Friday, August 24, 2012
in the summer of 1997, i moved to virginia to work for a landscaping company. the heat was sweltering, the ground-level ozone at an all-time high, and i was working for six dollars an hour, averaging 14-hour days. as usual, i was in for a hard-ass learning experience, and my one big saving grace was my family.
my family dropped me off on a humid june night, just a day after my last high exam. i watched with a heavy heart as the tail lights of the beat-up suburban faded into the dark, and i was left with two people i didn't really know and a summerful of the hardest work i hadn't yet done.
i would come to grow up in that house, living with my boss and his beautiful, pregnant wife, fighting it out in their newlywed year, making a business take and grow, tolerating the heat, and me, and that endless seeping humidity.
about an hour and a half away, somewhere up the 270 corridor, my uncle was hashing out his life with his young family. he had been my favorite uncle growing up. we had spent summers together. he taught me how to draw and he gave me my first road bike frameset, a glorious fat-tubed cannondale with red paint and a steel fork and enough acceleration to kill a horse. every weekend, my uncle would pick me up, and take me to the washington d.c. area to be around the rest of my cousins and aunts and uncles. this saved my life.
we were sitting on the floor of my uncle tom's house one weekend, watching bits of the tour de france highlights, talking the interspersed talk of people who get interrupted by chubby children and the proceeds of dinner melee, and my uncle asked me if i had heard about lance armstrong. i told him i had, that i had seen his picture on the cover of bicycling in the world champion's jersey, that he was barely older than i was. my uncle told me that lance had cancer.
i was floored.
this was not the first time i had heard of cancer. this was not the first time i had heard of cancer affecting someone i knew of, or even knew. this was the first time i had heard of cancer affecting someone so young, someone who did the same thing i did, on two wheels, as much as possible.
obviously, i didn't know lance. he is just a bit older than i. he was the most naturally talented adolescent athlete america had seen since greg lemond. maybe the most talented because he could do so many sports so well. i happened to ride bikes, slowly, and had grown up with the names merckx and lemond. lance was new and brash and interesting, but not a classic, not yet. and then he was diagnosed with cancer. i remember feeling a sense of despair at the time, a vague sense, at the way that a lot of stars seemed to hold a great deal of promise, and then have that potential taken away by one force or another. AIDS. Cancer. things that shouldn't happen to anyone. (and i only really knew a little bit about the privileged developed-world people to whom these things were happening, to say nothing of the rest of the world and its large-scale tragedy.) people were dying.
lance didn't die. in fact, he went on to become the most successful cyclist ever to come from america. he raced hard, and dominated the field, in a charismatic and flashy and exciting way, in the dirtiest years of a doped-up sport: professional cycling in the 1990s and 2000s. blood doping. EPO. dirty doctors and webs of lies and covered up controls and bags of blood. HGH. everything everywhere, race horses and 'trainers', careening through the dark. the rest of us cheered in ignorance, adopted or true. and on top of it all, on top of the world, lance armstrong took his handsome face to the primetime view and told us all that he was doing it clean.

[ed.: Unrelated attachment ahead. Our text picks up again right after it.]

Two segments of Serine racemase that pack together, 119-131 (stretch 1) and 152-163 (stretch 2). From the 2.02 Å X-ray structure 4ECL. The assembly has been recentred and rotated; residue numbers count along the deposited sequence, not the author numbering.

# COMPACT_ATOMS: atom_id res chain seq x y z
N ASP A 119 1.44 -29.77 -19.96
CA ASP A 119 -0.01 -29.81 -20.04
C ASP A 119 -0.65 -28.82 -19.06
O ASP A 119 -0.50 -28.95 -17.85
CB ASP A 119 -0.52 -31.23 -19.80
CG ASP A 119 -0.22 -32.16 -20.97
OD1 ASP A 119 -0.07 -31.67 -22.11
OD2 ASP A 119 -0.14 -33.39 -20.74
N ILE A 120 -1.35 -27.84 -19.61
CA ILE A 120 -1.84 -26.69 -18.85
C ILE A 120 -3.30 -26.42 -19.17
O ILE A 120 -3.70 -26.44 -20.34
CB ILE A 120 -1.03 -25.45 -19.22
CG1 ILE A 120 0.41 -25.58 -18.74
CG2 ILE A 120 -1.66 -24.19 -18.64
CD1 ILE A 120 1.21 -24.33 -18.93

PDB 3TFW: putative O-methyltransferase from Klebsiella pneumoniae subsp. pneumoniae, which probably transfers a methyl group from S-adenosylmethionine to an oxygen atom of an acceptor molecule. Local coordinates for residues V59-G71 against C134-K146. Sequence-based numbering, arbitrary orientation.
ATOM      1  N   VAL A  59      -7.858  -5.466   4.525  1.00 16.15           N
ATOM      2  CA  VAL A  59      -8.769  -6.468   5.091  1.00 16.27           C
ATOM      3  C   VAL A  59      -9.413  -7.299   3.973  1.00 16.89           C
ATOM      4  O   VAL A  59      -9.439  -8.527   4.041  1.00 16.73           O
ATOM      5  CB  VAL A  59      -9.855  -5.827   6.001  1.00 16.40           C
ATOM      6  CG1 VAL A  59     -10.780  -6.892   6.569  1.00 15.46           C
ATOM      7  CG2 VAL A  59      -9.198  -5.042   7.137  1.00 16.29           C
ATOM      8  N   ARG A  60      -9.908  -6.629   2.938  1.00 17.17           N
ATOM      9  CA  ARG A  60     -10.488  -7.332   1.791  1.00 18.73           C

just yesterday, news broke that lance was giving up his handsome face fight, that he is done with the courts and allegations and legal proceedings and WADA and USADA and tygart and non-believers. i figure he probably doped. i was never there when it happened so i don't know for sure. i figure there were once dinosaurs. i wasn't there when it happened so i don't know for sure. and i haven't built my cycling passion on armstrong and his charisma. this is important, because armstrong was a huge kick in the ass to the sport of cycling in north america. i know people who started riding because they saw him do it, and do it with the panache and boldness unique to american pride. armstrong was not subtle. he went big, american big, and he commanded the attention of millions. he had heroic qualities, he was born-again, he was a survivor of one of the most widespread diseases of our time, he shaved his legs and wore spandex, he wore oakley and nike, he rode a bike made in wisconsin. he was an all american hero, and he used this to his advantage, and to the advantage of his cancer-fight-funding foundation. he became an american celebrity, something generally unheard of for athletes not in the major leagues sports like baseball or football. for people who shave their legs and wear spandex and get things thrown at them from the windows of passing pick-ups while they practice the sport they love, the celebrity and machismo of armstrong was a bit of a beacon. and now, here we are, faced with the fall of the hero.
lance didn't get me into cycling. my dad did. and then my uncle gave me his hand-me-down kit. and that beautiful red cannondale. and my dad built it while i worked for it, hour for hour, him inside stringing cables and housings, me outside catching rough-cut lumber off a portable saw mill. i built my first wheels for that red cannondale, and they're still rolling today, almost 20 years later. i learned to wrench bikes from my dad. our first christmas in canada, my dad got up with us at 5 in the morning and set to work unboxing and assembling four brand-new bicycles i'm almost positive he and my mom could not remotely afford. i will never forget his blue coffee mug, the stubble on his chin, under the profound smile that only comes from giving someone a bicycle.